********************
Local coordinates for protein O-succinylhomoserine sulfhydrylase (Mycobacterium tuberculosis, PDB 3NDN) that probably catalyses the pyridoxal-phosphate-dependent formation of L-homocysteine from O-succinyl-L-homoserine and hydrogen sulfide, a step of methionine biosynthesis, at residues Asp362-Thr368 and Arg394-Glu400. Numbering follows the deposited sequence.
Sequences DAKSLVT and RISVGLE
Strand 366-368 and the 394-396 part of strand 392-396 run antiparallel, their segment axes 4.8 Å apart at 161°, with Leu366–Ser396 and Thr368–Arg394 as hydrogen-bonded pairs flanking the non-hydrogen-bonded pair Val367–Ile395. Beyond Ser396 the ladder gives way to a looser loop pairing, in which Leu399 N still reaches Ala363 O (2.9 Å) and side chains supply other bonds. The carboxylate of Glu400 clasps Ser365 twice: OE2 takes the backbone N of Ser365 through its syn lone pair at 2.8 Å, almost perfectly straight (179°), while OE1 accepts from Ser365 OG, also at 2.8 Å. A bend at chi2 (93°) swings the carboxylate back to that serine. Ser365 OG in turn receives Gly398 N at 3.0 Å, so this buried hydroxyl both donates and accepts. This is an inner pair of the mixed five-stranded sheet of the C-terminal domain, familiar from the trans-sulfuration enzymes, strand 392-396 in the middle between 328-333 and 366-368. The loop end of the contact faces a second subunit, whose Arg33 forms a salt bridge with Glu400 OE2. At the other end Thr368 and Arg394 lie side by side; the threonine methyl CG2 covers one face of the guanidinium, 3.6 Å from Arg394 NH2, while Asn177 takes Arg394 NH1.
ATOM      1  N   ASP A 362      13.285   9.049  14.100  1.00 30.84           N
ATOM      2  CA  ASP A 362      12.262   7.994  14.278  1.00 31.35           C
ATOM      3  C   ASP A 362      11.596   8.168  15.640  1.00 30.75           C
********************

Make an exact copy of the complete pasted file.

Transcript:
Local coordinates for protein O-succinylhomoserine sulfhydrylase (Mycobacterium tuberculosis, PDB 3NDN) that probably catalyses the pyridoxal-phosphate-dependent formation of L-homocysteine from O-succinyl-L-homoserine and hydrogen sulfide, a step of methionine biosynthesis, at residues Asp362-Thr368 and Arg394-Glu400. Numbering follows the deposited sequence.
Sequences DAKSLVT and RISVGLE
Strand 366-368 and the 394-396 part of strand 392-396 run antiparallel, their segment axes 4.8 Å apart at 161°, with Leu366–Ser396 and Thr368–Arg394 as hydrogen-bonded pairs flanking the non-hydrogen-bonded pair Val367–Ile395. Beyond Ser396 the ladder gives way to a looser loop pairing, in which Leu399 N still reaches Ala363 O (2.9 Å) and side chains supply other bonds. The carboxylate of Glu400 clasps Ser365 twice: OE2 takes the backbone N of Ser365 through its syn lone pair at 2.8 Å, almost perfectly straight (179°), while OE1 accepts from Ser365 OG, also at 2.8 Å. A bend at chi2 (93°) swings the carboxylate back to that serine. Ser365 OG in turn receives Gly398 N at 3.0 Å, so this buried hydroxyl both donates and accepts. This is an inner pair of the mixed five-stranded sheet of the C-terminal domain, familiar from the trans-sulfuration enzymes, strand 392-396 in the middle between 328-333 and 366-368. The loop end of the contact faces a second subunit, whose Arg33 forms a salt bridge with Glu400 OE2. At the other end Thr368 and Arg394 lie side by side; the threonine methyl CG2 covers one face of the guanidinium, 3.6 Å from Arg394 NH2, while Asn177 takes Arg394 NH1.
ATOM      1  N   ASP A 362      13.285   9.049  14.100  1.00 30.84           N
ATOM      2  CA  ASP A 362      12.262   7.994  14.278  1.00 31.35           C
ATOM      3  C   ASP A 362      11.596   8.168  15.640  1.00 30.75           C